Make a list of people who would worry about you if you were in the hospital. How long is this list? Who is on this list? How do you keep everyone “in the loop” as to your progress and condition?
Recently, I spent a total of 44 days in the hospital with what started as pneumonia, brought on by legionnaires disease, and had developed into a rather large hole in my left lung which required surgical intervention to repair. During these 44 days, I had quite a few updates for my family and friends. This included happy moments like “Just got the first chest tube removed!” to rather stressful moments like “Well… looks like I am going to be needing that surgery we were all dreading.”
At the start of my hospital visit, I would send text messages and make phone calls to those on my “list” which was sufficient in relaying pertinent information about my condition. Soon, I saw an emerging pattern which was mildly problematic… the amount of detail shared during a phone call or text message was inconsistent. I would forget to mention a detail here, a medical reading there which would leave some on the list in the dark.
Moreover, some people on the list either worked in the medical field or had prior experience with hospital visits and the medical field as a whole. This made text messages and phone calls much more concise, in contrast to those who had not set foot in a hospital since they were born, the detail and explanation necessary to communicate my condition and status to the medically inexperienced was much more cumbersome and sometimes excruciatingly slow and subject to misinterpretation.
How OutSystems saved my sanity and brought peace to those on my List
So, I had a list of people who want to know my condition and how I was progressing. Some knew medical jargon, though most didn’t. How would I communicate effectively and consistently? OutSystems was the solution.
On the third day of my hospital visit, I opened my laptop, logged into my personal OutSystems environment, and began work on a very simple application. One Entity with seven attributes and one Static Entity. My Family Medical Update app had been born. Within an hour, I had completed preliminary work on the CS module including the Upsert and Delete server actions necessary to create and remove updates. From there the Front-End module was created and the (arguably aggravating) work of creating a somewhat good looking front end had begun. By the end of the day, in between blood pressure readings and doctors walking in and out of the door, the Family Medical Update Application was ready for use.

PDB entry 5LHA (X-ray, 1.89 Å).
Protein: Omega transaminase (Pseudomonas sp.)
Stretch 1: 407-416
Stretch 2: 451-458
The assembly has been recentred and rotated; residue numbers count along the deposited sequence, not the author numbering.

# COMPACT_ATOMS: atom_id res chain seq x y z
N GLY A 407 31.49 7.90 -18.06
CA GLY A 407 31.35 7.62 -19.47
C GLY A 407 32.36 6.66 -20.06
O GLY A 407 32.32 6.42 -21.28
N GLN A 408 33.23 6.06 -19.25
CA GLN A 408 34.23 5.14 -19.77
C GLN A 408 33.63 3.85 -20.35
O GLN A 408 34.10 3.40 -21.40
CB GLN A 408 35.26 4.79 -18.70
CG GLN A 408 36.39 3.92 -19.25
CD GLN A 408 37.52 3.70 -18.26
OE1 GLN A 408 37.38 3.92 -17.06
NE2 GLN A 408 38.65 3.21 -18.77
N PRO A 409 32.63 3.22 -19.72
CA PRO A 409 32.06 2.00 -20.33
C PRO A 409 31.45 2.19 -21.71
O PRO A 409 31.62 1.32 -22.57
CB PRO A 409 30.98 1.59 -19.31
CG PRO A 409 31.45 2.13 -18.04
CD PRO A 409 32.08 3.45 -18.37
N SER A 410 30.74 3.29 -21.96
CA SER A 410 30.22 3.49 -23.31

At first, much to my surprise, many in my list thought I had created this application to prevent them from getting into contact with me. I had one family member get somewhat offended, suggesting that I was getting annoyed with having to talk to so many people throughout the day. Nothing could be farther from the truth. I made this application to make sure everyone could understand my condition in a much more complete manner.
Luckily, the hospital I was being treated at had online medical records which were, generally, 2–3 hours behind real time. This was a game changer for the Family Medical Update Application as I was able to Copy-Paste complete days worth of vitals, xray impressions, blood tests, etc. giving those on my list, a much more comprehensive view of my medical condition.
This also allowed me to open up to those on my list in a much more personal manner. The Family Medical Update Application had become my journal throughout my medical stay, giving those on my list an understanding of my mental state throughout the rather stressful 44 days. I was able to express how much all the support had helped me keep my sanity in check in one, rather personal, entry as opposed to individual phone calls.
I felt at peace, knowing that everyone on my list was able to understand my condition with such a simple solution. And it was fun to make! On the lighter side of things, it felt overwhelmingly good to tell people the application was made in an afternoon. Most did not believe that this application didn’t exist the day prior.
To wrap things up, OutSystems gave me the opportunity to take a stressful task and turn it into a) a learning experience b) a way to connect with those who care about me. I have made many personal projects with OutSystems ranging from a tool to view statistics from my favorite sports via available APIs to a flashcard application for studying for exams. None of these applications gave me peace of mind like the Family Medical Update Application did. I recall nurses telling me “You need to sell this application to the hospital and make some money”
The value this brought me had payed for itself and then some.
As I wrap this up
Let me take a moment and gratuitously thank my employer, Accelerated Focus, for not only providing the educational support to bring me up to this level of programming competency and confidence, but also for being so unbelievably understanding and supportive during this ordeal.
Let it be known that they saw me as a crazy American, working from the hospital with chest tubes in and around my lungs. To me, it was the sense of normalcy that I desperately needed to heal. I thank them again for everything they have done for me. A special shout out to Greg, Travis, and Mark for having the patience to read my endless stream of update emails and for being just all around nice, supportive people.
They have my loyalty not by forcing it, but by leading by example of how professionals can and should should treat each other.